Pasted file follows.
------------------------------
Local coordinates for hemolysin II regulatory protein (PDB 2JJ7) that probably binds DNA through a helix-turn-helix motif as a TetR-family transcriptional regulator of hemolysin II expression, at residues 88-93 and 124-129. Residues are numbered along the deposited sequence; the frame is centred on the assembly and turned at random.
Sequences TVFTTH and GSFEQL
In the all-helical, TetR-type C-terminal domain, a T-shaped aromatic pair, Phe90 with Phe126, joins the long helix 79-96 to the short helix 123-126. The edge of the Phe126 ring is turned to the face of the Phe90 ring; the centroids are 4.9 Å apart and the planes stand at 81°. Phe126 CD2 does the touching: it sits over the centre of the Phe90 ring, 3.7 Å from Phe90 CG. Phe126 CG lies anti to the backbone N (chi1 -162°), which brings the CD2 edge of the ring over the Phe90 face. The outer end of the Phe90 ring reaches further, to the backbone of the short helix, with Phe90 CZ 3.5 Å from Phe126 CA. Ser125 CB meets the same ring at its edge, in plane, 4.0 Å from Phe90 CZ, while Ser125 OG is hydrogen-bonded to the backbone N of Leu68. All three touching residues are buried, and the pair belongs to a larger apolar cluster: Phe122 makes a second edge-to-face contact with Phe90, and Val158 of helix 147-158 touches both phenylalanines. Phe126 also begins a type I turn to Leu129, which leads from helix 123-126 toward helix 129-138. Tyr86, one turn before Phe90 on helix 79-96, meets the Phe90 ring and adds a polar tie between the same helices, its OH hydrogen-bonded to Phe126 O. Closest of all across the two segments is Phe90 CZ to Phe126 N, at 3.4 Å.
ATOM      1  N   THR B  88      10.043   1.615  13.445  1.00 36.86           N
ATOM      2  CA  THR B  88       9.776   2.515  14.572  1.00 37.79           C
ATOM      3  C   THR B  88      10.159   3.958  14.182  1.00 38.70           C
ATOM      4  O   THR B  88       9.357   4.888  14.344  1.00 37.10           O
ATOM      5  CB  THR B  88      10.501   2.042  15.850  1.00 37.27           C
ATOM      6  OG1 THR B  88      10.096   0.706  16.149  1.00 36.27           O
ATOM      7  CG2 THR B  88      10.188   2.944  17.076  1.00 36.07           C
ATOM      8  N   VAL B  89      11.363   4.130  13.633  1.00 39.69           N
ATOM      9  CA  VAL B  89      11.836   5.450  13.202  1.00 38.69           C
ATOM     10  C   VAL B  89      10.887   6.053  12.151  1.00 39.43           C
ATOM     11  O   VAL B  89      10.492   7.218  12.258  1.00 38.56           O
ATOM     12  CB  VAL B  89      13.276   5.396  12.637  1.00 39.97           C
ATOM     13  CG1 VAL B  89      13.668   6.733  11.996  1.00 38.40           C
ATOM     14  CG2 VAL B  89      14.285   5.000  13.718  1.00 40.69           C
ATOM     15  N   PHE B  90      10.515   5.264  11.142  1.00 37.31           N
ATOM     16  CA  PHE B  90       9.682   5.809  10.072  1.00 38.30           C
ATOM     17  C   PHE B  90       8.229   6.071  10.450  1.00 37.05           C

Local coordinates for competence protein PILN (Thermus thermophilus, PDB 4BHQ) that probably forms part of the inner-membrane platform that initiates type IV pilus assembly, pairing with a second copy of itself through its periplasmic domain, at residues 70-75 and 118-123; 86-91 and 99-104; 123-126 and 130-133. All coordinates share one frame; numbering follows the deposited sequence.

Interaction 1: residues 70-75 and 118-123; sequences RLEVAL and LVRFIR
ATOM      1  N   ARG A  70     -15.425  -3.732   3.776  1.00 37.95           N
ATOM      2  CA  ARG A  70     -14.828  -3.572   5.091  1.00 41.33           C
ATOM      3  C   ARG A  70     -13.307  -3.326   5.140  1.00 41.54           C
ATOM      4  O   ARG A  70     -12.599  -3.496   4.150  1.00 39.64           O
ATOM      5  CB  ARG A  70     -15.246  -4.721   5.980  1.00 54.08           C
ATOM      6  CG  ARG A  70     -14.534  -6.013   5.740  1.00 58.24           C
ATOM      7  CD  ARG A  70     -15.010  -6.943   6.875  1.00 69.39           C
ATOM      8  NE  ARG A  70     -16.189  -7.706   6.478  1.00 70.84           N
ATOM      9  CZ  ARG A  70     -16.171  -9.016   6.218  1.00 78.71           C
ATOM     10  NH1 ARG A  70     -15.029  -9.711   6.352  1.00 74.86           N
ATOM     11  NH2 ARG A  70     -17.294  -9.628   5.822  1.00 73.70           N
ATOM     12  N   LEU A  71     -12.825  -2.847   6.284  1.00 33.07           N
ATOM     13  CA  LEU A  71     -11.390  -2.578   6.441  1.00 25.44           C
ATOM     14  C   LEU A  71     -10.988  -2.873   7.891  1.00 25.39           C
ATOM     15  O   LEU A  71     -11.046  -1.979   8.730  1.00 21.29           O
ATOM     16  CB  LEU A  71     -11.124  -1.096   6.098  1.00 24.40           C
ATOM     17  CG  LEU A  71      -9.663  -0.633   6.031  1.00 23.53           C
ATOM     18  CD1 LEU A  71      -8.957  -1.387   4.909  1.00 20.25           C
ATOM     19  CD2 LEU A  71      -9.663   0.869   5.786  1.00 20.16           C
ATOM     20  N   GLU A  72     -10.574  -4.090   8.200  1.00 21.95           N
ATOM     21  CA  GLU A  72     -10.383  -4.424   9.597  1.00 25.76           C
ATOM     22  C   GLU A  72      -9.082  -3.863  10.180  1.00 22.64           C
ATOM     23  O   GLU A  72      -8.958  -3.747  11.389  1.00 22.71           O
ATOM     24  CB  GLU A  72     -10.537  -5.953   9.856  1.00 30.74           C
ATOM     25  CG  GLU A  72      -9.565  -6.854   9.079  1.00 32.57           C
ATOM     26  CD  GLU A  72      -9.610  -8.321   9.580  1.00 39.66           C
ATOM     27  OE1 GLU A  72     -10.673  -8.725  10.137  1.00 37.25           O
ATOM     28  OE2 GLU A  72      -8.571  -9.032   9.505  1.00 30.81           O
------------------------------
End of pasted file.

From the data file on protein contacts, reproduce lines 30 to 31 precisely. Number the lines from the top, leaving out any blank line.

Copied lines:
ATOM      8  NE  ARG A  70     -16.189  -7.706   6.478  1.00 70.84           N
ATOM      9  CZ  ARG A  70     -16.171  -9.016   6.218  1.00 78.71           C